Researchers are also looking for ways to detect the levels of senescence in the body. LeBrasseur has identified specific mixtures of chemicals that are excreted from senescent cells that can be detected in the bloodstream and provide an accessible way of measuring health. He thinks that some day these advances will help doctors measure the level of senescence and deliver medicines to clear the cells.
“If we understand this fundamental biology of aging, and what drives the aging process, we have the potential to delay age-related diseases as a group,” he says.
Treating Old Age as a Disease
The tantalizing prospect of ridding the body of zombie senescent cells would not just stave off old age, but also the range of diseases it brings with it. “Instead of treating one disease at a time and dealing with the complications of being on multiple medicines, we can treat aging and improve multiple conditions at once,” says Yousefzadeh.
Right now, it may seem like doctors are playing the equivalent of Whac-A-Mole with their aging patients. They might get a handle on heart disease only to have diabetes pop up a year later, or bring down high blood pressure just as arthritis kicks in. But researchers and biotech companies are investing heavily in drugs that promise to tackle the gamut of issues aging brings.
There are currently three leading anti-senescence drug candidates, collectively called “senolytics.” One is a drug combo that combines dasatinib, a drug used in leukemia therapy, and quercetin, a naturally occurring pigment found in foods such as grapes and red wine. The two are given together as a cocktail called D + Q. In a small pilot study in humans in 2019, the drug combo significantly improved a fatal lung disease called idiopathic pulmonary fibrosis, a condition marked by lung scarring and difficulty breathing that affects people 70 years and older. Today, there are multiple clinical trials testing the drug on a range of diseases including Alzheimer’s, fatty liver disease, chronic kidney disease, and more.
The next candidate is another naturally occurring compound called Fisetin, which is derived from a class of chemicals called polyphenol flavonoids, like those found in fruits, vegetables, tea, and wine. In 2018, a team of researchers at the University of Minnesota, including Yousafzadeh, tested a panel of 10 different flavonoids and found Fisetin to be the most potent at clearing senescent cells from mice, increasing lifespan and healthspan, and reducing age-related disease.
Researchers imagine that these types of drugs will be used intermittently in aging patients when their inflammation levels get high. Just like antibiotics are given in two-week courses to clear bacterial cells that infect the body, senolytics will be given in courses to clear the inflammation-boosting cells.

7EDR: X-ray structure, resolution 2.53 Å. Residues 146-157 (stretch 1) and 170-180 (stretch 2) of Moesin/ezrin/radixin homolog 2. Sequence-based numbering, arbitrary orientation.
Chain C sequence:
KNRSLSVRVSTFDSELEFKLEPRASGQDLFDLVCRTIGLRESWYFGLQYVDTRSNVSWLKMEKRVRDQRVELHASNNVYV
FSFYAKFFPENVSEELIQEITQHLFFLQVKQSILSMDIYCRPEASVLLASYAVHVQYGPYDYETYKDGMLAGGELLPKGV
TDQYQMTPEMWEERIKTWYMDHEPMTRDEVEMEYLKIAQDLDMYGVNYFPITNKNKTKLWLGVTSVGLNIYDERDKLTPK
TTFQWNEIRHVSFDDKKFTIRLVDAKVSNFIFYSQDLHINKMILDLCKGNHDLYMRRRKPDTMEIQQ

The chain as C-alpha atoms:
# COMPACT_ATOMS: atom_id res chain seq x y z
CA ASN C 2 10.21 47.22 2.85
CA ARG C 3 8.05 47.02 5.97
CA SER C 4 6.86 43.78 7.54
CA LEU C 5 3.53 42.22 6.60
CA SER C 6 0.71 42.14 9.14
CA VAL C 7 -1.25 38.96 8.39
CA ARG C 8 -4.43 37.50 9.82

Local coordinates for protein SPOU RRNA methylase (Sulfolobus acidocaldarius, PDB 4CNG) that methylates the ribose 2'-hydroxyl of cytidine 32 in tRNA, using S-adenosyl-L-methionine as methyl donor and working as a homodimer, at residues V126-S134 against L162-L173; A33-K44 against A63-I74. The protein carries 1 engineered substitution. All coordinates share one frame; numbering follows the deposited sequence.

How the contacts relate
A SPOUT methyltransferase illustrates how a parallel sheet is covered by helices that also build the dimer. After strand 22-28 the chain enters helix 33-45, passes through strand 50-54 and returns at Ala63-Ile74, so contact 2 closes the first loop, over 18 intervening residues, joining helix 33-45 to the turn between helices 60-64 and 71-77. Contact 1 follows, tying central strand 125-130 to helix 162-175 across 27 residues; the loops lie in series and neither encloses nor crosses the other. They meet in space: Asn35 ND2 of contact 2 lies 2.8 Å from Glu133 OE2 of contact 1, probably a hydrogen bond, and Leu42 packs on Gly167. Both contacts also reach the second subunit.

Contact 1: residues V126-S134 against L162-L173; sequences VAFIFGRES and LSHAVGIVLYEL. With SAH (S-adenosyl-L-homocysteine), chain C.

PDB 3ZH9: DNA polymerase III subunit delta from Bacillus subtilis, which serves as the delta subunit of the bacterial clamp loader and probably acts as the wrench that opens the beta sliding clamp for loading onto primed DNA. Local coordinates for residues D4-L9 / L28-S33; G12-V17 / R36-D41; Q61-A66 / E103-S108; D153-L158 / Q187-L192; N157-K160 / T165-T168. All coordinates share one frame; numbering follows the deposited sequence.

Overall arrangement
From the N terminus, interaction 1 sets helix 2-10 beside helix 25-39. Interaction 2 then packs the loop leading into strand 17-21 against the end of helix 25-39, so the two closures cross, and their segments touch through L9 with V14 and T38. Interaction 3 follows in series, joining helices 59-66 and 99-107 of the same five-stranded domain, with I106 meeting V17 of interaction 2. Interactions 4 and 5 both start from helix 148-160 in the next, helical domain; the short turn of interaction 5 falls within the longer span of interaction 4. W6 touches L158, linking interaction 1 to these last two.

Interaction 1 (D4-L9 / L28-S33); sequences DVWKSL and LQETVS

Last, and possibly closest to FDA approval, is a drug called UBX1325 from San Francisco-based Unity Biotechnology. The drug is derived from an experimental anti-cancer drug, and it is injected into the eye to treat age-related diseases of the eye including macular degeneration. UBX1325 just entered into a phase two clinical trial for the treatment of macular degeneration, and positive data has been reported from the study.
“I’m very optimistic about the future of senolytics,” aging researcher Paul Robbins, from the University of Minnesota, tells Popular Mechanics. “But, it is going to take much larger studies to prove the results,” he cautions. Robbins thinks that senolytics will be entering the clinic, but much work is needed to validate and test the drugs on large populations. He also warns that more research is needed to understand the difference between senescent cells. There is a wide range of senescent cells. Some are even beneficial, involved in wound healing and cancer prevention. “A lot of interesting questions that still have to be addressed,” he says.
Fight Senescent Cells Naturally
Even though senolytic drugs aren’t yet available, there’s still something people can do about it in the meantime. There is evidence that various lifestyle changes can reduce senescent cells naturally.
A study in 2021, coauthored by LeBrasseur, found that older adults showed a significant reduction in known markers of senescence after participating in a 12-week structured exercise program. The participants also reported improvements in body composition, like a reduction in BMI, and increased muscle strength and physical function.
In addition, there is ample evidence showing that diet can also affect aging and senescence. Caloric-restriction diets have been shown to be the most effective, non-genetic mechanism of clearing the cells, and researchers are actively researching the popular trend of intermittent fasting.
Monique Brouillette is a freelance contributor who writes about biology.